Rhubarb

Meanwhile, over in Flower World, I’m ashamed to say that I have somewhat blotted my copybook as while I was planting the last of the gladioli bulbs, I mentioned to K that I had to keep pulling some funny looking weeds out from between the early gladioli shoots. Um, apparently, these are NOT weeds, but something K planted when I was ill, called Brodiea. Oh the shame!! I will leave them well alone next time. Here they are:

Brodiaea

They’re so small and they definitely look like grass if you can see them in the above snap! Anyway, maybe it’s best if I read the labels first before pulling things out, LOL.

On the more positive side, the geums are coming along very well and there may even be something to pick next week …

Geums

Finally, here is today’s harvest, which includes tulips, Sweet Williams (the first of these!), leeks (which K is preparing to save my itchy eyes …), asparagus, spinach and the rhubarb:

Harvest

And here are the flowers at home:

Vase

Have a fabulous Sunday and enjoy this glorious weather!

Anne Brooke Books

 

 


Leave a comment

How to Grow Agrostemma (Corn Cockle) in Zone 6/7

Hi Lovelies,

I’m testing out a new format to make these posts shorter. Feel free to stop by YouTube for the video that goes with this post. As always, this information is solely based on results in my own garden and will differ depending on conditions and where you live.

NAME: Agrostemma githago (agrostemma, corn cockle)

TOXIC: YES. Always do your research and be responsible any time you add something new to the garden. Be aware of what you’re growing around kids, pets, and everyone you love. Use common sense, always wear gloves, wash hands, don’t touch your eyes, etc.

HOW: Easy to direct sow. Easy to germinate using the winter sowing method.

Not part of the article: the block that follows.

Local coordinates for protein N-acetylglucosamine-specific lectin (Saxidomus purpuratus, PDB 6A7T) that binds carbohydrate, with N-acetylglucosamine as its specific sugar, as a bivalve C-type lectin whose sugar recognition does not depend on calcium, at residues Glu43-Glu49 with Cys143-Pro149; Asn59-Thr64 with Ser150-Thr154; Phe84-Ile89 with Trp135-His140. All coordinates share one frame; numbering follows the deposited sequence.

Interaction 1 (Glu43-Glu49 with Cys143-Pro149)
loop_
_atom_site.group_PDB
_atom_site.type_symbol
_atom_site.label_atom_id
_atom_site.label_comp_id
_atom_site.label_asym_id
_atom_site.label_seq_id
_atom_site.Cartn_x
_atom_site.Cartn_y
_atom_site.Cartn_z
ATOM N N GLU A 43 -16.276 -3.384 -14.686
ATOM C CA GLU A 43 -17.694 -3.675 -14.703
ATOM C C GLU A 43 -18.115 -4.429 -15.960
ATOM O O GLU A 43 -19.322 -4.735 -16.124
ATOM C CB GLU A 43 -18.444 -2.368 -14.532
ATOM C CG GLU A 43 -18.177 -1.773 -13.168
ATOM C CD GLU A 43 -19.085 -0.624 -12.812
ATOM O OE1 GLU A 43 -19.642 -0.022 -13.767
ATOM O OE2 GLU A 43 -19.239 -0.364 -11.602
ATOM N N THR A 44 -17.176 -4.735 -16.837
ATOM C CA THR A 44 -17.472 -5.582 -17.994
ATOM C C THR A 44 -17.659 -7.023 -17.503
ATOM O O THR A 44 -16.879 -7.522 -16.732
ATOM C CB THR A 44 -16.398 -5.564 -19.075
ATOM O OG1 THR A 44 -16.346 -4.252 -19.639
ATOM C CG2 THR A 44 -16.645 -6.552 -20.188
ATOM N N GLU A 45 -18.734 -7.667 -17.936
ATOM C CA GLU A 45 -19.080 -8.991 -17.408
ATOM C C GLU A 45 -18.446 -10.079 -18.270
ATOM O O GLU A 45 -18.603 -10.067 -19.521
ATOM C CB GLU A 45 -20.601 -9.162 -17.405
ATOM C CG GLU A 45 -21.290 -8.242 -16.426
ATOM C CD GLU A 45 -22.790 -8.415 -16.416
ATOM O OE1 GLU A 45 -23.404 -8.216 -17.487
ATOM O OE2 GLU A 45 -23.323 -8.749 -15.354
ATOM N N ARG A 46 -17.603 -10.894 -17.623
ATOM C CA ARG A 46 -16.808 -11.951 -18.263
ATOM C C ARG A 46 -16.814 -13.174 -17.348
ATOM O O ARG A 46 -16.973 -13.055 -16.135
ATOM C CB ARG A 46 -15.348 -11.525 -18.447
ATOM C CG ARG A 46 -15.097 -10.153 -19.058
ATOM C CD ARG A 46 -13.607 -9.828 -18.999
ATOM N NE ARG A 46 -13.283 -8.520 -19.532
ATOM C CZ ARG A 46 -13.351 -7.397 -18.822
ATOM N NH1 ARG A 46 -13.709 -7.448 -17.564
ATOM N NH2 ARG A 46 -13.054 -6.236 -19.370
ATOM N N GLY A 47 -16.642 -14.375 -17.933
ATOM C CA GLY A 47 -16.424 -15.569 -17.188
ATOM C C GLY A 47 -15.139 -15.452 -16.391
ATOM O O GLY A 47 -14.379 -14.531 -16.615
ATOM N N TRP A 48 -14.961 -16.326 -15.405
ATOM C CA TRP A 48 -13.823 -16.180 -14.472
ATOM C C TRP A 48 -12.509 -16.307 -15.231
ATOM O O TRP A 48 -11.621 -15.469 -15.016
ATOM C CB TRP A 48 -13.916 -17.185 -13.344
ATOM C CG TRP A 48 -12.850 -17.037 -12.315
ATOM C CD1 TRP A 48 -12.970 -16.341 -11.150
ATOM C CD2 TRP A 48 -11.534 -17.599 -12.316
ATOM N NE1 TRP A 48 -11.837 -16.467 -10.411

WHEN: In my garden, the best results come from seeds that were direct sown in fall (at the end of September). The seeds germinate and seedlings survive the winter. Some seedlings are lost…

View original post 108 more words


2 Comments

Pootling Along

A nice pootling kind of a morning at the allotment today. We hoed round and made sure everything was okay, as far as possible. I was expecting a little more from the sweet peas we planted last week but they’ve not done very much so far:

Sweet peas

However, on the plus side, the tulips are still doing their best, and even the daffodils are hanging on in there:

It’s really the lilies which are putting on something of a growth spurt, and the gladioli are poking their heads up a little more too:

LiliesGladioli

On the veggie front, we’re pleased with the rhubarb, the asparagus and the spinach, and had enough of the latter two to take as part of our harvest, hurrah!

Meanwhile, the autumn raspberries and gooseberry have plenty of foliage which is good news.

Here’s the harvest we gathered, which includes leeks too – and it’s odd as they really make my eyes sore even from just having them in the car, which hasn’t happened before – the soreness lasted all afternoon and has only just gone, so goodness knows what that is about! I LOVE leeks! K suggested wearing a gas mask next time we harvest the leeks, but I don’t think it’s a good look, LOL!

Harvest

Finally, here are the tulips in their vases at home.

Vases

Have a great bank holiday weekend!

Anne Brooke Books